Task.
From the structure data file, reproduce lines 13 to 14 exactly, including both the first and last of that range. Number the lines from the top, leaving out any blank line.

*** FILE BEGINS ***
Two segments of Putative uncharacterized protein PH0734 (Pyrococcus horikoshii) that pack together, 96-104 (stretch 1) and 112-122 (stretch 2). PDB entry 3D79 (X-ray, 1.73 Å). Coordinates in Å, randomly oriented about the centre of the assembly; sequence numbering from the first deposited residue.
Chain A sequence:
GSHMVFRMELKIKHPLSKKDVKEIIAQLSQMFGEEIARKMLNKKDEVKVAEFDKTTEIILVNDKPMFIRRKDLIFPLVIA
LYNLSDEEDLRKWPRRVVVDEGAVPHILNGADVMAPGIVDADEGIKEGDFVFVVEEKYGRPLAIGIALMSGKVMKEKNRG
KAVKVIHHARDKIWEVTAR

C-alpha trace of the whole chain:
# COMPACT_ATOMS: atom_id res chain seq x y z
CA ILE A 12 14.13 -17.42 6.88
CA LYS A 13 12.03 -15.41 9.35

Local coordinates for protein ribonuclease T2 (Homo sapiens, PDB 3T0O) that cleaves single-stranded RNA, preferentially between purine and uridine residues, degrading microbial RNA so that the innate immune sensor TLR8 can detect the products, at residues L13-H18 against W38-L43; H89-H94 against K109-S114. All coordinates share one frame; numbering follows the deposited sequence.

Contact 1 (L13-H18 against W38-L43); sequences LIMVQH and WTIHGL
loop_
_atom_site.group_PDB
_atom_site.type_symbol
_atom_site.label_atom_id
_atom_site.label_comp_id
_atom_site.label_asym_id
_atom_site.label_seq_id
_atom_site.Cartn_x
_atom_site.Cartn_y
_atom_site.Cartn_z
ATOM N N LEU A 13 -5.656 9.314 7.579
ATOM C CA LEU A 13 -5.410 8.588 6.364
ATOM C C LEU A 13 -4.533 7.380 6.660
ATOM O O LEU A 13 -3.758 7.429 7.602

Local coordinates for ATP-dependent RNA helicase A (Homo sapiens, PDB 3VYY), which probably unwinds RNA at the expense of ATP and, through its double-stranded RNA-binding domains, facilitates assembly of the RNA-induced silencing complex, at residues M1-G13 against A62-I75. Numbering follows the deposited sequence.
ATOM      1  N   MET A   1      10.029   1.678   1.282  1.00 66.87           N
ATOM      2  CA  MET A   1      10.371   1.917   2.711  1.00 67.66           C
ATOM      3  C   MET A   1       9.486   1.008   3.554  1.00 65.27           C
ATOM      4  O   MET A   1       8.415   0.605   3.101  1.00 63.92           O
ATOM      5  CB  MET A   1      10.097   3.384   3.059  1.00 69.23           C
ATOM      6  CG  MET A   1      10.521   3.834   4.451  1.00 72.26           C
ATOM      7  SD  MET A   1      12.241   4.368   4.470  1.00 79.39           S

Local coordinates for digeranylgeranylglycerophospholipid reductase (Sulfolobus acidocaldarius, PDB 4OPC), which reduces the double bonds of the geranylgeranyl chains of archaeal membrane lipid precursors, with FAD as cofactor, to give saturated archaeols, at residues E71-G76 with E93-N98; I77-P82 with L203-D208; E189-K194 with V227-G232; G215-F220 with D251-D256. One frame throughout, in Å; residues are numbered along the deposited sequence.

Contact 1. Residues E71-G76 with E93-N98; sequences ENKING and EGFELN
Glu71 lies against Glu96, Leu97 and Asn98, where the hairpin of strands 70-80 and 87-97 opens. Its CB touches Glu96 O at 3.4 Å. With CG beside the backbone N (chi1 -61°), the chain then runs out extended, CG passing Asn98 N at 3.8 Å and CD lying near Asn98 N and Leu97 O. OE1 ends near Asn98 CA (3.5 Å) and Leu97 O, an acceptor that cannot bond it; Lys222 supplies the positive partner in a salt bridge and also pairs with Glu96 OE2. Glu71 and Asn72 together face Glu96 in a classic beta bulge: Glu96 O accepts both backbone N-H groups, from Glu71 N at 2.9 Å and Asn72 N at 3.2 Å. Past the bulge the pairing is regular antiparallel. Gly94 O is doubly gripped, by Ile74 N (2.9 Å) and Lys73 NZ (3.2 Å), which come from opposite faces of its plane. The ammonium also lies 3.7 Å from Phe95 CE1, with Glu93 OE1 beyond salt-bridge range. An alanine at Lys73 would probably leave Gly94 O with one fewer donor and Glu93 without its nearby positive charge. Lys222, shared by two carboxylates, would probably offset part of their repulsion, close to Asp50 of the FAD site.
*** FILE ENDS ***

_atom_site.group_PDB
_atom_site.type_symbol